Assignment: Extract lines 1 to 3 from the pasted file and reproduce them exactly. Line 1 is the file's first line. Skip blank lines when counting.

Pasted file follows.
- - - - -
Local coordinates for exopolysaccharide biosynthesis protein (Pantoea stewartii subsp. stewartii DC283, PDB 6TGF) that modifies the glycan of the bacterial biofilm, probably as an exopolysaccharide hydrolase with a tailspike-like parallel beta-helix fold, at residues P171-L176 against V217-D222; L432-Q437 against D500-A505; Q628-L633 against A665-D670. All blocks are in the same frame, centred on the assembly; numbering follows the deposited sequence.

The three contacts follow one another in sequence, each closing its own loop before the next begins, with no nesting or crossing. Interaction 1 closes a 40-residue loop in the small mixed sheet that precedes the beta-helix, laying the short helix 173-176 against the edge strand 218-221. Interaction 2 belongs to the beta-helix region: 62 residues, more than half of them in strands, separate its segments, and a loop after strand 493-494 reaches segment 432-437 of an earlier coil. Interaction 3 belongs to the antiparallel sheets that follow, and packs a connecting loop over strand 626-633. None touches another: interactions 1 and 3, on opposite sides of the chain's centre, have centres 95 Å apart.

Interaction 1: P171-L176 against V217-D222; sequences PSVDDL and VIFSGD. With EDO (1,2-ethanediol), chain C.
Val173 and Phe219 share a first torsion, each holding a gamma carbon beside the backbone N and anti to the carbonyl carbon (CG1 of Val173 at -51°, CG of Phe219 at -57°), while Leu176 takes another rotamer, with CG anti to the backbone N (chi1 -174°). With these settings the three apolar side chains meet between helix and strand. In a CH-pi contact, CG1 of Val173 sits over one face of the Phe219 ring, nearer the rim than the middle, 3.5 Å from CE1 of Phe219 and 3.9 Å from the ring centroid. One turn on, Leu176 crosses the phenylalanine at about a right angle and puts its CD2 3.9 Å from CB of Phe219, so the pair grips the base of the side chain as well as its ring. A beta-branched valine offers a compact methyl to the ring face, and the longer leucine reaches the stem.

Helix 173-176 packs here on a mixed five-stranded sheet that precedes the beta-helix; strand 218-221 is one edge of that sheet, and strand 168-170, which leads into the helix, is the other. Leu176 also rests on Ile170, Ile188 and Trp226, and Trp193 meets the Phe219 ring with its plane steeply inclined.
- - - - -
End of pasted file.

Local coordinates for exopolysaccharide biosynthesis protein (Pantoea stewartii subsp. stewartii DC283, PDB 6TGF) that modifies the glycan of the bacterial biofilm, probably as an exopolysaccharide hydrolase with a tailspike-like parallel beta-helix fold, at residues P171-L176 against V217-D222; L432-Q437 against D500-A505; Q628-L633 against A665-D670. All blocks are in the same frame, centred on the assembly; numbering follows the deposited sequence.

The three contacts follow one another in sequence, each closing its own loop before the next begins, with no nesting or crossing. Interaction 1 closes a 40-residue loop in the small mixed sheet that precedes the beta-helix, laying the short helix 173-176 against the edge strand 218-221. Interaction 2 belongs to the beta-helix region: 62 residues, more than half of them in strands, separate its segments, and a loop after strand 493-494 reaches segment 432-437 of an earlier coil. Interaction 3 belongs to the antiparallel sheets that follow, and packs a connecting loop over strand 626-633. None touches another: interactions 1 and 3, on opposite sides of the chain's centre, have centres 95 Å apart.

Interaction 1: P171-L176 against V217-D222; sequences PSVDDL and VIFSGD. With EDO (1,2-ethanediol), chain C.